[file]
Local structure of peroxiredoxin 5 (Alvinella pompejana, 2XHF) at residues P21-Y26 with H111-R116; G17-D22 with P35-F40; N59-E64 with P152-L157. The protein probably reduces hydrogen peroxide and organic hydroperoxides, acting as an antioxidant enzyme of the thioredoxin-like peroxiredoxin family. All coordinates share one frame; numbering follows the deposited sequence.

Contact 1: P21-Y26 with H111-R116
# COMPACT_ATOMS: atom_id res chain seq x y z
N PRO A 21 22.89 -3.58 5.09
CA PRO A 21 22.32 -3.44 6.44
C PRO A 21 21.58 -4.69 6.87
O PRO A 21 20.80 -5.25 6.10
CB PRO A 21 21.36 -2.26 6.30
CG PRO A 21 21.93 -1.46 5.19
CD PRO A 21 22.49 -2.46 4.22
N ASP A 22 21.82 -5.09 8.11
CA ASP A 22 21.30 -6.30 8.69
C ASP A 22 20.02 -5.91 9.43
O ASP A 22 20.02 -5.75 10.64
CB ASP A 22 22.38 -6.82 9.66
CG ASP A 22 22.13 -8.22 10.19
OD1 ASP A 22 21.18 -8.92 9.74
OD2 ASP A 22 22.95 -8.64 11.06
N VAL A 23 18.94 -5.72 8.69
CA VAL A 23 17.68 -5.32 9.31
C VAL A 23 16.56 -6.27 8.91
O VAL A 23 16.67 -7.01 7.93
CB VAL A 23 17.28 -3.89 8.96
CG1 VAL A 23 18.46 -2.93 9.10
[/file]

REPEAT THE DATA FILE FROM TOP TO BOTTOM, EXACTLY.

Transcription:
Local structure of peroxiredoxin 5 (Alvinella pompejana, 2XHF) at residues P21-Y26 with H111-R116; G17-D22 with P35-F40; N59-E64 with P152-L157. The protein probably reduces hydrogen peroxide and organic hydroperoxides, acting as an antioxidant enzyme of the thioredoxin-like peroxiredoxin family. All coordinates share one frame; numbering follows the deposited sequence.

Contact 1: P21-Y26 with H111-R116
# COMPACT_ATOMS: atom_id res chain seq x y z
N PRO A 21 22.89 -3.58 5.09
CA PRO A 21 22.32 -3.44 6.44
C PRO A 21 21.58 -4.69 6.87
O PRO A 21 20.80 -5.25 6.10
CB PRO A 21 21.36 -2.26 6.30
CG PRO A 21 21.93 -1.46 5.19
CD PRO A 21 22.49 -2.46 4.22
N ASP A 22 21.82 -5.09 8.11
CA ASP A 22 21.30 -6.30 8.69
C ASP A 22 20.02 -5.91 9.43
O ASP A 22 20.02 -5.75 10.64
CB ASP A 22 22.38 -6.82 9.66
CG ASP A 22 22.13 -8.22 10.19
OD1 ASP A 22 21.18 -8.92 9.74
OD2 ASP A 22 22.95 -8.64 11.06
N VAL A 23 18.94 -5.72 8.69
CA VAL A 23 17.68 -5.32 9.31
C VAL A 23 16.56 -6.27 8.91
O VAL A 23 16.67 -7.01 7.93
CB VAL A 23 17.28 -3.89 8.96
CG1 VAL A 23 18.46 -2.93 9.10